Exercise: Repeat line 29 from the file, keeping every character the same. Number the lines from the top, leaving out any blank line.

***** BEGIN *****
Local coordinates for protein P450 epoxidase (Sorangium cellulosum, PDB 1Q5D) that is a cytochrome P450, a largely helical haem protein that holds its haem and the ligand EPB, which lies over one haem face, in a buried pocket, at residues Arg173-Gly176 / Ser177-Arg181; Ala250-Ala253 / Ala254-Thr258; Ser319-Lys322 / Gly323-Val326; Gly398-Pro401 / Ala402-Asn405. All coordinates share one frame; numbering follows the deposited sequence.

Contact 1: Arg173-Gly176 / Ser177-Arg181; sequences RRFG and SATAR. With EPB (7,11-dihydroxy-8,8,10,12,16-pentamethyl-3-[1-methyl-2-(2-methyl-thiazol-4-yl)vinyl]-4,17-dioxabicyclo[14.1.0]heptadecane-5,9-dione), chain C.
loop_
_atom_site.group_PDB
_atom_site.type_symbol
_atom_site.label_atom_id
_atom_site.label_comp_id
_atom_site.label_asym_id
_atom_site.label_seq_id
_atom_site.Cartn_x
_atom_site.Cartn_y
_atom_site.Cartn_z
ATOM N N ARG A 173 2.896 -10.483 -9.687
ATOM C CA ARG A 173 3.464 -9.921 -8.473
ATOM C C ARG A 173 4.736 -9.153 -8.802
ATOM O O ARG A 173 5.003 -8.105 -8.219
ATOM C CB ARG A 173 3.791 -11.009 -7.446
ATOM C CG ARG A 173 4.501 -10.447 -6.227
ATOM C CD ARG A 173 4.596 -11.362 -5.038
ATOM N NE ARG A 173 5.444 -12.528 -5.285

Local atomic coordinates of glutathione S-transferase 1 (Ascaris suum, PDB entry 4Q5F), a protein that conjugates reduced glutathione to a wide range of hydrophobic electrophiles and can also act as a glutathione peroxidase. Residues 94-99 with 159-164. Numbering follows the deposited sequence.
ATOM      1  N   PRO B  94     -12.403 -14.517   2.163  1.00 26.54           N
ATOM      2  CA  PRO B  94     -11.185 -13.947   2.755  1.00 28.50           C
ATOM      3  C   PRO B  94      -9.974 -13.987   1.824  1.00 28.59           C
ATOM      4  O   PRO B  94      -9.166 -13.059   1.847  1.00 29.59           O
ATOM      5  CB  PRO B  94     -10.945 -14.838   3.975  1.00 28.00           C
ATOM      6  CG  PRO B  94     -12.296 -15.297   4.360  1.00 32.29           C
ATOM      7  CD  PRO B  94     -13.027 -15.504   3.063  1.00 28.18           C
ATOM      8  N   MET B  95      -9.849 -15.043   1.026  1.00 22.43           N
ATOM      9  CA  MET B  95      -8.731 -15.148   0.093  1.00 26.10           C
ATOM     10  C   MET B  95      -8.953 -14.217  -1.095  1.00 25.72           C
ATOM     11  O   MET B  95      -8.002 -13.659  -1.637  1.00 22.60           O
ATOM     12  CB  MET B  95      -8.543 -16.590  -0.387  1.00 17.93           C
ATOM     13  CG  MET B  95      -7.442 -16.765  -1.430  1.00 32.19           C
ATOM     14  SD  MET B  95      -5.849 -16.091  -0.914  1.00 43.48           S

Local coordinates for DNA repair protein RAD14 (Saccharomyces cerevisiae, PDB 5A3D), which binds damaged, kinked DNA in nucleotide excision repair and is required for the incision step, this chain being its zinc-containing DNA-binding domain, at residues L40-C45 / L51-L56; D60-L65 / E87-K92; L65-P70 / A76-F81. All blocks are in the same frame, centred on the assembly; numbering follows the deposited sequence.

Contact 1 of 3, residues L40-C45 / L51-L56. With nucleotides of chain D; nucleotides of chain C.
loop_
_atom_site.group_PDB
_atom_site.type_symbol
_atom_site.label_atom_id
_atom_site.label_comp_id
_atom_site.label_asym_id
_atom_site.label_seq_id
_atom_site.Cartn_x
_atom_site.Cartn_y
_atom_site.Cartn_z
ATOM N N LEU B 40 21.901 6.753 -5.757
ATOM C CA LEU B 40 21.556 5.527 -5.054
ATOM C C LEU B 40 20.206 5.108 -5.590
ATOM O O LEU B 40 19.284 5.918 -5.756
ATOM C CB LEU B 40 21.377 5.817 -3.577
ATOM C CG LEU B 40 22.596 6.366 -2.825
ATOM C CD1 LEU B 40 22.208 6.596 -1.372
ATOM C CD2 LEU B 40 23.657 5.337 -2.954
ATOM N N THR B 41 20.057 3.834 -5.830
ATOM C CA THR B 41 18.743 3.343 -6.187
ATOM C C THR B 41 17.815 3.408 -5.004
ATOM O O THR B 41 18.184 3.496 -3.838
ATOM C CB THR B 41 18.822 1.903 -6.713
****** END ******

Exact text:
ATOM      8  N   MET B  95      -9.849 -15.043   1.026  1.00 22.43           N